& Crew info:
Lt. Colonel Hal Moore
Major Bruce Crandall
Sgt. Maj. Basil L. Plumley
2nd Lieutenant Jack Geoghegan
Eveleen Bandy, Bruce Davey, William Hoy, Jim Lemley, Danielle
Lemmon, Stephen McEveety, Arne Schmidt, Randall Wallace,
Steve Zapotoczny; Directed and screenwritten by Randall
Wallace; based on the novel "We Were Soldiers
Once... And Young" by Joseph L. Galloway and Harold
War (US); Rated R for sustained sequences
of graphic war violence, and for language; Running Time
- 138 Minutes
Domestic Release Date
March 01, 2002
by DAVID KEYES
hard as it may seem, the big budget Hollywood war film is
on an unfortunate fast track to becoming the latest casualty
of overexposure, joining the ranks of gross-out comedies
and teen slashers as a once-elusive idea that rapidly settles
in as a cliché. What's most unsettling about this
conclusion is the fact that unlike other genres suffering
from overkill, the war movie is timely and valuable to our
society as a whole, representing the immediate wounds inflicted
by gut-wrenching battle that, in ways, can be more damaging
than rewarding to the nations who engage in it. Countless
major movie studios, alas, now only see the financial potential
of ideas like this, and are undermining the essence of it
all with endeavors watered down to a routine level.
Were Soldiers," the latest release of this once-gritty
and realistic genre, is an unfortunate example of taking
the bar of inspiration to an oppressed level of inspiration.
The movie is all formula and no statement; it slaps an obvious
moral situation on top of countless brutal visual sequences
and attempts to pass it off as a distinctive, significant
package. Truth be known, we already know everything that
the movie wants to tell us. That doesn't mean it shouldn't
be admired for trying, but what did the filmmakers here
honestly think they could add to an already-crowded motion
picture genre that has repeatedly made its statement loud
movie stars Mel Gibson as Lieutenant Colonel Moore, a high-profile
family man who, in the early scenes of the film, is preparing
to leave his picture-perfect life (yet again) in order to
guide a series of troops into a crucial battle in Vietnam
in late 1965. In attempt to lessen the potential impact
on his children, Moore resorts to a very ambiguous explanation
of war (which is instigated by a daughter who begs to ask
what the word actually means), kisses his charming and beautiful
wife Julia (Madeleine Stowe) good-bye, and slowly begins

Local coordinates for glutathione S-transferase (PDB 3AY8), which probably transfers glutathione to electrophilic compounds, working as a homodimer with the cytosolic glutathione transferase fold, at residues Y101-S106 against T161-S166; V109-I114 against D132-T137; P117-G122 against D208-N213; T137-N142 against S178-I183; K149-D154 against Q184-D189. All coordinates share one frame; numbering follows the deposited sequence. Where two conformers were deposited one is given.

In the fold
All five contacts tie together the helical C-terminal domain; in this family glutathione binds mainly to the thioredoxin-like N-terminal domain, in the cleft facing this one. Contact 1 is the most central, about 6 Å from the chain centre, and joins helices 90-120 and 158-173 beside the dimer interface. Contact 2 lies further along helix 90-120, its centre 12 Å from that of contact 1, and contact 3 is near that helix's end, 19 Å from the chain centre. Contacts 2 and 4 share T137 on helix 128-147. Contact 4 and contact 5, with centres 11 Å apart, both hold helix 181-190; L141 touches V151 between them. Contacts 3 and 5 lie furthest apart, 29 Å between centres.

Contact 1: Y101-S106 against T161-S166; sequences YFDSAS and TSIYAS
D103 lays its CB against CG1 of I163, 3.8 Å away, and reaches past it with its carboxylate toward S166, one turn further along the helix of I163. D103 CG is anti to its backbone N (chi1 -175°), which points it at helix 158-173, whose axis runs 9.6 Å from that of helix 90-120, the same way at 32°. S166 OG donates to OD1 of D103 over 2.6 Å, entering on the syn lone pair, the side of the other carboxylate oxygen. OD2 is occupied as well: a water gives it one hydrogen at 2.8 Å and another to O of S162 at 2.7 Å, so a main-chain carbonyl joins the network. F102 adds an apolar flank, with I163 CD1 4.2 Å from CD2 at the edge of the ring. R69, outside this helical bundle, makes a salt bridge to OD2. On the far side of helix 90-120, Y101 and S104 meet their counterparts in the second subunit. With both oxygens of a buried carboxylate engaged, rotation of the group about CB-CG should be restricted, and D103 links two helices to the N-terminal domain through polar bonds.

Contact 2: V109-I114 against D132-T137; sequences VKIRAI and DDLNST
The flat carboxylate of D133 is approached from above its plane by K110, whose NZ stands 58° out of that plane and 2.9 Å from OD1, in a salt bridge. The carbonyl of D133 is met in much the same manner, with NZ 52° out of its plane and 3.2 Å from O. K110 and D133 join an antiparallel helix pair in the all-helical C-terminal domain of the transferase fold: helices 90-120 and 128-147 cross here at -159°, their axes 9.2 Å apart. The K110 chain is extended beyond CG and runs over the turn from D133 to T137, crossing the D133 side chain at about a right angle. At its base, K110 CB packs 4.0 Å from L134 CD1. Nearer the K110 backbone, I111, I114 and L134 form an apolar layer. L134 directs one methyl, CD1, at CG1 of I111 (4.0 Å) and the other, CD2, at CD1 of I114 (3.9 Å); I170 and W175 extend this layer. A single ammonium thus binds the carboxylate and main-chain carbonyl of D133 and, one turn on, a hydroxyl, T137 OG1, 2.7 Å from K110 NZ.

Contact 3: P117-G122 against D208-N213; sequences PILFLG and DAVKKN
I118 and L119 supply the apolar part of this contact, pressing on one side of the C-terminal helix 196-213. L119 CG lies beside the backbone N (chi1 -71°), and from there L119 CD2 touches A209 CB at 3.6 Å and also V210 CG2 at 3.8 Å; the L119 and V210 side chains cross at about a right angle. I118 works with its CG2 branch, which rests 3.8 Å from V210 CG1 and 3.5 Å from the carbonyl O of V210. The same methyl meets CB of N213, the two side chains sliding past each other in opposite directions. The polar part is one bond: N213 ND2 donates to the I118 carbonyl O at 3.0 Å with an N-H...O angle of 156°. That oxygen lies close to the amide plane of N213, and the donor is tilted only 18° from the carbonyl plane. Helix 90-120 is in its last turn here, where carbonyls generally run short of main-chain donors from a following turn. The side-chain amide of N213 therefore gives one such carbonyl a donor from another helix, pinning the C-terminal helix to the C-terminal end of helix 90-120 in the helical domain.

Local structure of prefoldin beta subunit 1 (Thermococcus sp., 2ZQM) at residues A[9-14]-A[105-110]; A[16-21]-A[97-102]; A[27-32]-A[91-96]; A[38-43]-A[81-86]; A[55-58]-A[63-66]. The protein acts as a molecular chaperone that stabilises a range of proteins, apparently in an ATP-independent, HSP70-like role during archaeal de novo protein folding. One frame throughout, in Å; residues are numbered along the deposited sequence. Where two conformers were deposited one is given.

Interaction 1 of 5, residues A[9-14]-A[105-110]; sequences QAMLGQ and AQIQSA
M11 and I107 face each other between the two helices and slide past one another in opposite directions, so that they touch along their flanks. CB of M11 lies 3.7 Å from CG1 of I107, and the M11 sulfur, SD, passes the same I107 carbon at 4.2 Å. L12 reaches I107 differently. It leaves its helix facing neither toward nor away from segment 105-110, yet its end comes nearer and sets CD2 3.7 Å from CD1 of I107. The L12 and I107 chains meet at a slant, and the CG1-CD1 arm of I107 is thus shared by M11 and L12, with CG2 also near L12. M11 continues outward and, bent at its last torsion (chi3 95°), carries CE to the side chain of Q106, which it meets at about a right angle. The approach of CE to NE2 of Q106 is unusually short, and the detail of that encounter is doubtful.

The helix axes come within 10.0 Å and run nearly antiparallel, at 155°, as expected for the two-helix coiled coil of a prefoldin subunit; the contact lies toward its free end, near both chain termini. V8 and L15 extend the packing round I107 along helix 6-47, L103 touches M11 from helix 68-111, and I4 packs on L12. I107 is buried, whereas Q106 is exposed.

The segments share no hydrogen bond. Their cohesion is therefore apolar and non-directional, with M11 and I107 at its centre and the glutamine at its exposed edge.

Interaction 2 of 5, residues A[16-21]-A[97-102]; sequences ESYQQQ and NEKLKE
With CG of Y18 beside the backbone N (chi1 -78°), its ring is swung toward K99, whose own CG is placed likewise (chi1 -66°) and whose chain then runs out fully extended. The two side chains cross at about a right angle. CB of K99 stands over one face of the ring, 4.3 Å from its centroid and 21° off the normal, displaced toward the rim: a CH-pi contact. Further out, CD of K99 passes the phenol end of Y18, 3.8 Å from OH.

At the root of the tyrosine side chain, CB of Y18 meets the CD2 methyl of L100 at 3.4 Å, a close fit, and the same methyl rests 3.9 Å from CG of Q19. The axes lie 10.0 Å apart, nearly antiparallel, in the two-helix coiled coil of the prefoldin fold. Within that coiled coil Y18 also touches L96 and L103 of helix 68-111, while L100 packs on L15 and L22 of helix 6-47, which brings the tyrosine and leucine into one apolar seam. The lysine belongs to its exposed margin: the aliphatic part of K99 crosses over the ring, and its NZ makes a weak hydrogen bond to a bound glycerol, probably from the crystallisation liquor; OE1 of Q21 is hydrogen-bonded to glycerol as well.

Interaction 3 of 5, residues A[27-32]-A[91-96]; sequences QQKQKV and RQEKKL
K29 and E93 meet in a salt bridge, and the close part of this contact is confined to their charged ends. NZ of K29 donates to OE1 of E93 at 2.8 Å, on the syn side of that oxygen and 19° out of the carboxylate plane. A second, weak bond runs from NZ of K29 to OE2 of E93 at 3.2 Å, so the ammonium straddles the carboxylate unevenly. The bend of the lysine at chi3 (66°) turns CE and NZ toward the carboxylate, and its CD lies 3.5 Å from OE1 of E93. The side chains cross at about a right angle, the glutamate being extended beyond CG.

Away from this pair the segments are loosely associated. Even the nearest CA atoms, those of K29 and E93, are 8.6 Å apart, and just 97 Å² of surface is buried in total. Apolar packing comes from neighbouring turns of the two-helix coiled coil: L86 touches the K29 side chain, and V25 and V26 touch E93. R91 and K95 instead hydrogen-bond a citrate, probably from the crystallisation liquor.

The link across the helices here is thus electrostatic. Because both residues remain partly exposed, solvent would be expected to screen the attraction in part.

to make his descent into the foray of violence on the other
side of the world.
his company, among others, are Major Bruce Crandall (Greg
Kinnear), an intelligent chopper pilot, 2nd Lieutenant Jack
Geoghegan (Chris Klein), a young and rather naive man who
has left behind a wife and a newborn son, and Sergeant Major
Basil Plumley (Sam Elliot), an experienced war veteran who
spends most of the movie walking around with a constipated
face. The movie spends its first, tiresome half setting
up these characters and their relationships with one another,
as Moore himself guides them through the necessary training
and lectures on teamwork before they are to touch down on
the battle ground. But when the time comes for the troops
to take their first step onto the dreaded Ia Drang valley
(which the movie intensifies by calling it the "valley
of death" on occasion), they realize, firsthand, that
all their preparations mean nothing when it comes to the
violent tyranny waged in a war zone, especially when the
opposition is so great that you wonder why the US military
wasn't smarter in planning their initial strategies.
movie is based on a book called "We Were Soldiers Once...
And Young," somewhat of a memoir, I gather, of the
title character himself, who was one of the few men to survive
the incredibly intense battle during those last months of
1965. As conveyed through the Gibson performance, Moore's
general message is that a person's endurance is the real
winner here, no matter how many lives are lost on the battle
field or what the outcome is of their efforts.
any of this sound familiar? Of course it does. That's because
this is pretty much the same thread of reasoning that is
used to conduct Ridley Scott's recent "Black Hawk Down,"
a film that is widely acclaimed for its timely and crucial
focus on the ominous atmosphere that is present during times
of war. I can't say whether Scott's work is better than
"We Were Soldiers," but that's beside the point.
Our world is in an age of chaos and confusion, giving us
a direct glimpse into the ambiguity of this subject. War
is no doubt hell. The only question is, do we really need
another movie to tell us that? I think not.
2002, David Keyes, Cinemaphile.org.
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